3) Europe and Israel are not exactly BFF at this point in time. As much as it feels good to scorn them as anti-semitic, Israel can use European support, especially on the Iran nuclear issue. Chastising a country for apologizing fully, but not fully enough, may be how Lieberman manages to spend the little political capital he has with Europe.

4) Lieberman's recklessness in making the story about the government will be percieved in Europe as a smokescreen effort by those who see the concept of Israeli organ stealing as a legitimate possibility. It will further entrench Israel's reputation for knee-jerk condemnation of any criticism no matter how legitimate, and will group this crazy story with more legitimate ones (like the B'tselem testimonies on the war in Gaza).

In conclusion, Lieberman's policy is a classic case of letting the siege mentality in Israel go too far in dictating a reasonable foreign policy. In the end, playing like a Western nation and letting this go will get Israel way further than hounding the Swedish government because they can.

Wednesday, August 19, 2009

Nu, So Sue Me.

The Confused Sheikh has been on a bit of hiatus with changing jobs, trips around the country, and being glued to the town hall meetings on healthcare (courtesy of the CNN webcast). But there's been a spate of Middle East news just waiting to be analyzed.

Settlement Freeze

Most significantly, Bibi agreed to a secret settlement freeze. And I mean "secret" settlement freeze in the way I mean Israel's "secret" nuclear program. Evidently, there is a de facto moratorium on expansion until at least the end of the year. This allows Obama to get what he wants while allowing Netanyahu to save face. In a harbinger of things to come, Obama has shifted his rhetorical spotlight to Palestinians, calling on the PA to end incitement to violence against the Jewish state. Considering that settlements are somewhat more physical than incitement, this appears to be more of a bone to Netanyahu than the formation of a legitimate demand on the Palestinian leadership. Although removing incitement from PA textbooks would be a great first demand to place on the Palestinians (and I'll throw out a bone to the Obama-scorned ZOA by posting a link to their press release on the subject here).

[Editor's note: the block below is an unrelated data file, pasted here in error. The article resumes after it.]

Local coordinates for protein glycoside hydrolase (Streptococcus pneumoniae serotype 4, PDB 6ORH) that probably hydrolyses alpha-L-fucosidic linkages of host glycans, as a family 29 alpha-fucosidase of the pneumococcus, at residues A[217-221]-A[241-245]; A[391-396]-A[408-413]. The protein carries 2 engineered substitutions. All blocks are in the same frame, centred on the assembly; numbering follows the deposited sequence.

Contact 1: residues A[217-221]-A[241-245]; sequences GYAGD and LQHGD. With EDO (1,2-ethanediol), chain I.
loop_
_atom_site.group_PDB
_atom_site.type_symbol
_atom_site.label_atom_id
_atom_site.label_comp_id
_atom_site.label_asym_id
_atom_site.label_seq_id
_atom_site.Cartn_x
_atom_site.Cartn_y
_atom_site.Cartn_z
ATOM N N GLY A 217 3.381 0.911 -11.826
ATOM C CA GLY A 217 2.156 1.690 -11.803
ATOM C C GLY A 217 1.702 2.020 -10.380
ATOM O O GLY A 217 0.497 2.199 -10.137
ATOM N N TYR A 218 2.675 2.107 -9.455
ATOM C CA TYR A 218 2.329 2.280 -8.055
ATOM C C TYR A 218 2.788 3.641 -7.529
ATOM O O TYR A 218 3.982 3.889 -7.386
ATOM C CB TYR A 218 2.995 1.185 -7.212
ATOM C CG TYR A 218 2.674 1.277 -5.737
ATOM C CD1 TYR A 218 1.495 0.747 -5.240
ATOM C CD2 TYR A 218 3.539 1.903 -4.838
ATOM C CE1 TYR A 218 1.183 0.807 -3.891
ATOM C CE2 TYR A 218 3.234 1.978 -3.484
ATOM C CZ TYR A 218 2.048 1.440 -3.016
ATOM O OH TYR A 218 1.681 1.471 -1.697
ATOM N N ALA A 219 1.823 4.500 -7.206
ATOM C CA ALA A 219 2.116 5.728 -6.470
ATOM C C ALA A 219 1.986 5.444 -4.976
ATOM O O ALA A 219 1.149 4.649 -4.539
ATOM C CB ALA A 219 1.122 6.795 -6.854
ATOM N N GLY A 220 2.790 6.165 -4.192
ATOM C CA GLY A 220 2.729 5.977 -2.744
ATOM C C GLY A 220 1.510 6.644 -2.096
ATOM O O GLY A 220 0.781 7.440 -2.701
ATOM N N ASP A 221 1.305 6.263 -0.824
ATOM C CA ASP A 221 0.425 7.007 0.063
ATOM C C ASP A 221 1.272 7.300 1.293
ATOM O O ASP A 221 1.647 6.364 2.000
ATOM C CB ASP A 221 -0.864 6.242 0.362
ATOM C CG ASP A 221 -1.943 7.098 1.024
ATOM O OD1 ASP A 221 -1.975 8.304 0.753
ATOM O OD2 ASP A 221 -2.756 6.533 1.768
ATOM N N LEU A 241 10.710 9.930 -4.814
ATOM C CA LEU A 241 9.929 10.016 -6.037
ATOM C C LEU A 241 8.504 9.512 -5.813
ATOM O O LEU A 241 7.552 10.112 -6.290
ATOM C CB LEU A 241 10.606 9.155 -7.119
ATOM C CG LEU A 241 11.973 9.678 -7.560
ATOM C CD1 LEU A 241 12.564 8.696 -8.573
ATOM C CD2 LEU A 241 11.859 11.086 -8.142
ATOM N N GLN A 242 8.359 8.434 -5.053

Medvedev Visit

Yesterday, Russian President Dmitri Medvedev was in Israel, where promised to reconsider selling the S-300 anti-aircraft missile system to Iran. This is significant because Russia has been viewed suspiciously by many in the U.S. as having shady objectives on the Iran nuclear issue. Could it be that U.S. support for Israel allows us to use Israel as a proxy by which we can pressure Russia to support the West on the Iran issue? Would Russia rather look like a benefactor to a major American ally than a weakened 2nd-best capitulating to U.S. demands? Sources say more than likely.

Actually, Israel playing the Soviet Union and the U.S. off each other for support is very much precedented. The Israel-Russia relationship may be one to watch closely in this time of less-than-stellar relations between Israel and the U.S. Russia won't take over, but it could theoretically be a spoiler U.S. policy towards Iran one day.


Peres' annoucement that the Israeli government looks forward to a meeting with the U.S. and Palestinians almost, but not quite, mitigates his ridiculous comment yesterday that a missile from Iran would be like an "Airborne death camp." Besides the fact that "Airborne Death Camp" is a good name for an emo punk band, it's a totally misplaced Holocaust reference. You know things have gotten a little out of control in Jerusalem when the Holocaust is used to illustrate how bad a nuclear attack would be. It's analagous to calling it "Hitler Flu."

And with the spate of anti-semitic posters of Barack Obama at healthcare meetings, and this genius lady (wearing an IDF t-shirt...what?), its really enough. Using the Holocaust for shock-value has no place in civil discource, or international diplomacy, period. Even when Israel does it.

Huckabee visit to East Jerusalem

I humbly defer to my fellow center-left pro-Israel Washingtonian, Spencer Ackerman, of the Washington Independent, for his analysis.